Tuesday, January 3, 2012

Cultural shifts: A long running Experiment

Weer'd talks about the cultural change in firearms ownership.
Basically about the demise of the "Fudd" and the rise of defensive carry culture. Americans are putting the Bear back in "Right to Keep and Bear Arms."

Couple that with RobertaX who shows that this has been a long running "experiment" in some places.

It is funny, and sad, to see hand-wringing over "blood in the streets" especially as Roberta points out when it's in a jurisdiction that has been Shall issue since before either the perp or the defensive shooter were borne.

We already know the outcome: there aren't any "shoot-outs in canned goods" and 99.99999% of the time, the only red on the floor is from a dropped jar of tomato-based product (or hot sauce). Your worst fears have not come true -- because most people, yes, even those of us who had a State Police background check, got fingerprinted and paid for a License To Carry Handgun, most people are good and decent; most people are reluctant to take human life.

I was up in Buffalo for the New Year and went shooting with my friends, one of which was trying out her very first gun. Even in New York State we're making inroads.

Also speaking of results from the "cultural experiment" I was in a chat talking about 3D printing and other such future tech and I pointed out how that stuff was making Gun Control a dead letter.

It promoted this rather candid response: "giving Dutch people firearms would help the overpopulation problem rather quickly". And yes, these quotes are all from a Dutchman.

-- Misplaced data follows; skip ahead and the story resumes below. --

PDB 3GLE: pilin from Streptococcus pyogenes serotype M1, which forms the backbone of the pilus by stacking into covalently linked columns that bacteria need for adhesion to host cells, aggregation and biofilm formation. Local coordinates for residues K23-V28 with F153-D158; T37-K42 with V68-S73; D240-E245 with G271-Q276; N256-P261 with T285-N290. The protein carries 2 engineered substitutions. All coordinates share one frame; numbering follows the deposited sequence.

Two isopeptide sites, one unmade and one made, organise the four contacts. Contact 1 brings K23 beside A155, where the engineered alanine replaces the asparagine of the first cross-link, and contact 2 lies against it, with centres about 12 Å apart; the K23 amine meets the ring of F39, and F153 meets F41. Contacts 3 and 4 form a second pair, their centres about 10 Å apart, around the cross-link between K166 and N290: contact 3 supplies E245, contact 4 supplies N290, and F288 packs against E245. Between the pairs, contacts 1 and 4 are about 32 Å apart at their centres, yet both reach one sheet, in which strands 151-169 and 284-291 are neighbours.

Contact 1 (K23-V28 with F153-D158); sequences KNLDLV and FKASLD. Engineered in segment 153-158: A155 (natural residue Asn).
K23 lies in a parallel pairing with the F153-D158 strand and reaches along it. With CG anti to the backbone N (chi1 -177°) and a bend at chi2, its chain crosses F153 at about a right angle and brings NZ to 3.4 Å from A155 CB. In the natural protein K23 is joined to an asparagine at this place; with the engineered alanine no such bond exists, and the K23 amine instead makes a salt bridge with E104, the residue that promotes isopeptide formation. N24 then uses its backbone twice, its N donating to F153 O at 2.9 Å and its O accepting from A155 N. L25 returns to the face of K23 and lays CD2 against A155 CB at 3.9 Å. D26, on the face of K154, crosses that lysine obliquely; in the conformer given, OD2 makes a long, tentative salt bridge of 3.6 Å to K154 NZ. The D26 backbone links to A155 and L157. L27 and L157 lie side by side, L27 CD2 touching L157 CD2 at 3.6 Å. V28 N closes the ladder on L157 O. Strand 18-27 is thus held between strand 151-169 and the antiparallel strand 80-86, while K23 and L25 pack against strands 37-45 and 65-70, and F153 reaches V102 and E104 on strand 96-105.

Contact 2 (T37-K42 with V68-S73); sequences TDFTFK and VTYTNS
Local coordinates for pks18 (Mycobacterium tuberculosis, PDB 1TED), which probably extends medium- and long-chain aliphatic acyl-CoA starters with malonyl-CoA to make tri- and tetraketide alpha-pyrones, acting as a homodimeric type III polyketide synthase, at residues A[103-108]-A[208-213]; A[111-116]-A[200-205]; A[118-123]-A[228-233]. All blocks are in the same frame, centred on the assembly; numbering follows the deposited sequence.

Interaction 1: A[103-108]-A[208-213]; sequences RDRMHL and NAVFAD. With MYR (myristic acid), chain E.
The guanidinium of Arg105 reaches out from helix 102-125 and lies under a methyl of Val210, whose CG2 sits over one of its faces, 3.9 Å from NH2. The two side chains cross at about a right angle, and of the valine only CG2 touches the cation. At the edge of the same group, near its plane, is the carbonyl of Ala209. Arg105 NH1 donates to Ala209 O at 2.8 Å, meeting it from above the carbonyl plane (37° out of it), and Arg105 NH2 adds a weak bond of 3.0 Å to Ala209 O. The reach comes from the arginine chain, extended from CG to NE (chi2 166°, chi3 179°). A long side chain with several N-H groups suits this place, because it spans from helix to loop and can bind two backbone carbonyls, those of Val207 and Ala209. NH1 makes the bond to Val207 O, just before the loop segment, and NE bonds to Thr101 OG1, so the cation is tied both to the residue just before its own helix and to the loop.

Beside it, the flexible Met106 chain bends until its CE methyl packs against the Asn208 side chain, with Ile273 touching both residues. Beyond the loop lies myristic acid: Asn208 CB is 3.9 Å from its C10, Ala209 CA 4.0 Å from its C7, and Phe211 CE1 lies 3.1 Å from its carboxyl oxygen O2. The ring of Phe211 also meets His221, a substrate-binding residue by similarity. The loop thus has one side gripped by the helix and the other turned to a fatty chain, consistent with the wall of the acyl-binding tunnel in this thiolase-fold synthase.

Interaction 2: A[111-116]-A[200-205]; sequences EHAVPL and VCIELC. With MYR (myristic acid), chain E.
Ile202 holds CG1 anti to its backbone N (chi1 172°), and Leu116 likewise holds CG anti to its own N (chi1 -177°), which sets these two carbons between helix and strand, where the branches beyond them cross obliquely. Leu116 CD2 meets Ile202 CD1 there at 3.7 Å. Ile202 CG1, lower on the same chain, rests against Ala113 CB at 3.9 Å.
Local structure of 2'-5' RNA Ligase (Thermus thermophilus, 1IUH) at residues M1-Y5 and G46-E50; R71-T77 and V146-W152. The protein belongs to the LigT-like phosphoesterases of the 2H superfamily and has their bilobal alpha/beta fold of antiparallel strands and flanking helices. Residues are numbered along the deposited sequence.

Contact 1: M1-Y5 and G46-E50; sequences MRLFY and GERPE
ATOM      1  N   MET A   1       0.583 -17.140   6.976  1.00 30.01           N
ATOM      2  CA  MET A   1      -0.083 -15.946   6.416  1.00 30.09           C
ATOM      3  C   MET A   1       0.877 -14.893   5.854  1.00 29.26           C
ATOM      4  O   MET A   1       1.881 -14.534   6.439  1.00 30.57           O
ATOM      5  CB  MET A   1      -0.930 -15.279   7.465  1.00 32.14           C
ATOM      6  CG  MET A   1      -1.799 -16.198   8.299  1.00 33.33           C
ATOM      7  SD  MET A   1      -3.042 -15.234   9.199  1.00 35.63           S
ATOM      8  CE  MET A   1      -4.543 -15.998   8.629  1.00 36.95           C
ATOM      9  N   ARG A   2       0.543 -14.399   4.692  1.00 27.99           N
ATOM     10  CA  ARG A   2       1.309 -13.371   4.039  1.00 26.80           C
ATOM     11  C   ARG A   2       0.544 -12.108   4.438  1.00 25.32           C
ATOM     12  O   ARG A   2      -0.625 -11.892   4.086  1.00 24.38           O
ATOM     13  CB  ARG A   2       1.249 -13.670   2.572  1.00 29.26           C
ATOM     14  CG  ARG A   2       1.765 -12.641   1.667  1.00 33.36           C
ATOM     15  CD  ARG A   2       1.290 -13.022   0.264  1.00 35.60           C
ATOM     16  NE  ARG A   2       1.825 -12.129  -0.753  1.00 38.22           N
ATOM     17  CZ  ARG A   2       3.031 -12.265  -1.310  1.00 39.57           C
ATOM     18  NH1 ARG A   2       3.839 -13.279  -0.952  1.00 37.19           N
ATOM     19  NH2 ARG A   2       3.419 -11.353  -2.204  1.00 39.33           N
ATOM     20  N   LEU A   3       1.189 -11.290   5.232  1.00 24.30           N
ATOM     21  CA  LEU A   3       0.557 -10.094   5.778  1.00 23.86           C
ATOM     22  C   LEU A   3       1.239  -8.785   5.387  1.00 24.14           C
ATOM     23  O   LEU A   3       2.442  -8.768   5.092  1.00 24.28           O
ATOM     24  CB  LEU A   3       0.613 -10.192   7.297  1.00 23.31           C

I pointed out that us violent Americans can handle having more guns and more people carrying them without more murder.

He agree with the stats but went to a cultural defense. Somehow his people were different: "I think the problem mainly would be with arming them now. I mean The Netherlands has been a country without widespread firearms ownership since 1918."

To be fair he also wondered if the average Dutch citizen can handle driving a car and voting: "I am not sure anyone here can handle a car if I see them drive at times. But no, I don't trust most of the population here, if they vote for those idiots." So there's at least a uniform sense of elitism.

Here's the interesting part. He says he's not against "the ownership in general" but thinks that liberalization would require a "slow introduction" to manage the "problem of reintroducing them".

Consider where this has placed a European Anti. They're reduced to going Well sure you violent and uncouth Americans can handle having and carrying guns, but our peaceful and gentile citizens subjects need to slowly be weaned back or else there'll be blood in the streets.

Well, it's that or plug their hands in their ears and completely ignore reality.

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